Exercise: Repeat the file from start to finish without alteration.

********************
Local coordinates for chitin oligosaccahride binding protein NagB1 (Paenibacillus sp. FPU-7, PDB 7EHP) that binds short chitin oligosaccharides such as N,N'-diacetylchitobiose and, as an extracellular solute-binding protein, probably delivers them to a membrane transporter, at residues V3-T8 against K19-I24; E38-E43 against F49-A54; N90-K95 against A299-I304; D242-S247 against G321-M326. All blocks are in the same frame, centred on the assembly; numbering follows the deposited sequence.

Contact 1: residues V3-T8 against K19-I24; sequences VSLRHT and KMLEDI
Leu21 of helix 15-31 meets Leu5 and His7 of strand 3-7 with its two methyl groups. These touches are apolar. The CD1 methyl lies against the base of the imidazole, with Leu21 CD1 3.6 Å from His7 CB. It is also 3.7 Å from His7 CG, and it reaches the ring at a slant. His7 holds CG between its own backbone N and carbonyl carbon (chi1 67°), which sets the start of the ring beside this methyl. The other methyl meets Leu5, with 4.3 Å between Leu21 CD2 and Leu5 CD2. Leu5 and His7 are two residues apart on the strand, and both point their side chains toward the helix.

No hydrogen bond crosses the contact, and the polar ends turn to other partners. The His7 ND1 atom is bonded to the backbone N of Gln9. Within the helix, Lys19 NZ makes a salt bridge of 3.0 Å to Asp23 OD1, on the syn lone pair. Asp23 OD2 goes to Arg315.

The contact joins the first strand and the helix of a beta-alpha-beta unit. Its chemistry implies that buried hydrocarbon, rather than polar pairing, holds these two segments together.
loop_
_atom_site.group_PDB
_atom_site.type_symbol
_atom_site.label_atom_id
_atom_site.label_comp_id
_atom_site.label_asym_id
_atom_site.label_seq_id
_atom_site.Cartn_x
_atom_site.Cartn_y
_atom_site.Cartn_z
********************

Local coordinates for chitin oligosaccahride binding protein NagB1 (Paenibacillus sp. FPU-7, PDB 7EHP) that binds short chitin oligosaccharides such as N,N'-diacetylchitobiose and, as an extracellular solute-binding protein, probably delivers them to a membrane transporter, at residues V3-T8 against K19-I24; E38-E43 against F49-A54; N90-K95 against A299-I304; D242-S247 against G321-M326. All blocks are in the same frame, centred on the assembly; numbering follows the deposited sequence.

Contact 1: residues V3-T8 against K19-I24; sequences VSLRHT and KMLEDI
Leu21 of helix 15-31 meets Leu5 and His7 of strand 3-7 with its two methyl groups. These touches are apolar. The CD1 methyl lies against the base of the imidazole, with Leu21 CD1 3.6 Å from His7 CB. It is also 3.7 Å from His7 CG, and it reaches the ring at a slant. His7 holds CG between its own backbone N and carbonyl carbon (chi1 67°), which sets the start of the ring beside this methyl. The other methyl meets Leu5, with 4.3 Å between Leu21 CD2 and Leu5 CD2. Leu5 and His7 are two residues apart on the strand, and both point their side chains toward the helix.

No hydrogen bond crosses the contact, and the polar ends turn to other partners. The His7 ND1 atom is bonded to the backbone N of Gln9. Within the helix, Lys19 NZ makes a salt bridge of 3.0 Å to Asp23 OD1, on the syn lone pair. Asp23 OD2 goes to Arg315.

The contact joins the first strand and the helix of a beta-alpha-beta unit. Its chemistry implies that buried hydrocarbon, rather than polar pairing, holds these two segments together.
loop_
_atom_site.group_PDB
_atom_site.type_symbol
_atom_site.label_atom_id
_atom_site.label_comp_id
_atom_site.label_asym_id
_atom_site.label_seq_id
_atom_site.Cartn_x
_atom_site.Cartn_y
_atom_site.Cartn_z